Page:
Big Oil, Poisoned Water, And NigeriaMarch 31, 2011 • By Simon Billenness
The Niger Delta is one of the most important ecosystems in the world and is home to some 31 million people. Yet it is being poisoned.
Oil is killing the fish, polluting the water, and endangering the people who make the Niger Delta their home.
Oil companies spill more oil into the Niger Delta each year than was spilled as a result of the Deepwater Horizon disaster that devastated the Gulf of Mexico in 2010.
A major source of oil pollution is the practice of gas flaring, or the burning off excess gas as waste. The government of Nigeria and multinational oil companies active in the Niger Delta, including Shell, ENI, Total and Chevron, are jointly responsible for gas flaring in the region. But for half a century, the Nigerian government has demonstrated that it can’t or won’t hold oil companies accountable.
As of today, critical questions that residents have raised about the associated health and environmental risks of gas flaring have not been answered. With our new Eyes on Nigeria project’s satellite imaging and mapping technology, we aim to not only validate residents’ concerns, but to expose serious human rights abuses.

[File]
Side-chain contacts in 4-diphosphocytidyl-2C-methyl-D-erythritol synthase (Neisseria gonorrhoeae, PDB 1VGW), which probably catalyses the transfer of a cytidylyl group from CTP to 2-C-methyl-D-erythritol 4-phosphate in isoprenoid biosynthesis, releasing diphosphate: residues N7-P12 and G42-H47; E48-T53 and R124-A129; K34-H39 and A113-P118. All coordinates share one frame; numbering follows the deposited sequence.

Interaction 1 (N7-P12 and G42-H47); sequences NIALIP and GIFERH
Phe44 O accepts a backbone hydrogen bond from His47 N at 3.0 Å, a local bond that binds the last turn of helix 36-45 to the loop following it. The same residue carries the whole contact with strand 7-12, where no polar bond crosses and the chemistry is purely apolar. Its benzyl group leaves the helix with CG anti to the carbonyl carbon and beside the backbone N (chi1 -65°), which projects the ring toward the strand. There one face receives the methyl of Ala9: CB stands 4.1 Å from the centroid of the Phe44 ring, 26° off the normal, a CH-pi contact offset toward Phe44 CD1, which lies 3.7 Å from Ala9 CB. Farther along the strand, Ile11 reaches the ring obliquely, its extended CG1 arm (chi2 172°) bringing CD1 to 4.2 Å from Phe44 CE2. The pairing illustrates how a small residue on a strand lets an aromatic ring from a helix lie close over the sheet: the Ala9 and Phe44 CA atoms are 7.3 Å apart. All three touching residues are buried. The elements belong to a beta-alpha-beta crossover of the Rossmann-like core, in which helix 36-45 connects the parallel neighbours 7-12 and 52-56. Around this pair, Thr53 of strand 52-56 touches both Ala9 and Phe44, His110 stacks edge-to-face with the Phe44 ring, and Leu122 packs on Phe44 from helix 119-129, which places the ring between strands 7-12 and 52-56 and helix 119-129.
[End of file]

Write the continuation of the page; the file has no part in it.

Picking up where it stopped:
Amnesty teams and partners have collected more than 10 years worth of evidence that shows gas flaring is happening dangerously close to the waters where people drink, bathe, fish and wash their clothes.
When Amnesty representatives meet with the Nigerian government and oil executives this summer, we’ll share these facts and push for the answers that have been delayed for so long. Above all, we’ll call on officials to set a solid deadline for ending gas flaring once and for all.
Cleaning up the Niger Delta and stopping gas flaring is a small, but necessary step toward ensuring that basic human rights to health, food, clean water and livelihood in the Niger Delta are protected.
Make sure companies won’t be able to dodge accountability anymore.Sign our petition calling on oil companies to end gas flaring.